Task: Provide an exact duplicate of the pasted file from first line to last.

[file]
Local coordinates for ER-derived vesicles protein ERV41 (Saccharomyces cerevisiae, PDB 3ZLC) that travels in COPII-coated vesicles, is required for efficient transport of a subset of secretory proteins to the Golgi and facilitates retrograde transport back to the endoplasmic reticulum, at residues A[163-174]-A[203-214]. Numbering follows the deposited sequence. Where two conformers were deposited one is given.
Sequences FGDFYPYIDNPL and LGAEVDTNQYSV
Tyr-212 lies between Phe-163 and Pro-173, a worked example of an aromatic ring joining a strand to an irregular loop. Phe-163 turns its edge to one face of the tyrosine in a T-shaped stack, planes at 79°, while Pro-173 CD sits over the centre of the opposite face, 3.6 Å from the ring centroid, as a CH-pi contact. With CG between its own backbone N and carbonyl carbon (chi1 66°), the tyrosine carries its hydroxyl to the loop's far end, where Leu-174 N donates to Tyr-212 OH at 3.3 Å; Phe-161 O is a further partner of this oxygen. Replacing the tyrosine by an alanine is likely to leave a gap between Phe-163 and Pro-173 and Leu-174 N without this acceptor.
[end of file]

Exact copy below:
Local coordinates for ER-derived vesicles protein ERV41 (Saccharomyces cerevisiae, PDB 3ZLC) that travels in COPII-coated vesicles, is required for efficient transport of a subset of secretory proteins to the Golgi and facilitates retrograde transport back to the endoplasmic reticulum, at residues A[163-174]-A[203-214]. Numbering follows the deposited sequence. Where two conformers were deposited one is given.
Sequences FGDFYPYIDNPL and LGAEVDTNQYSV
Tyr-212 lies between Phe-163 and Pro-173, a worked example of an aromatic ring joining a strand to an irregular loop. Phe-163 turns its edge to one face of the tyrosine in a T-shaped stack, planes at 79°, while Pro-173 CD sits over the centre of the opposite face, 3.6 Å from the ring centroid, as a CH-pi contact. With CG between its own backbone N and carbonyl carbon (chi1 66°), the tyrosine carries its hydroxyl to the loop's far end, where Leu-174 N donates to Tyr-212 OH at 3.3 Å; Phe-161 O is a further partner of this oxygen. Replacing the tyrosine by an alanine is likely to leave a gap between Phe-163 and Pro-173 and Leu-174 N without this acceptor.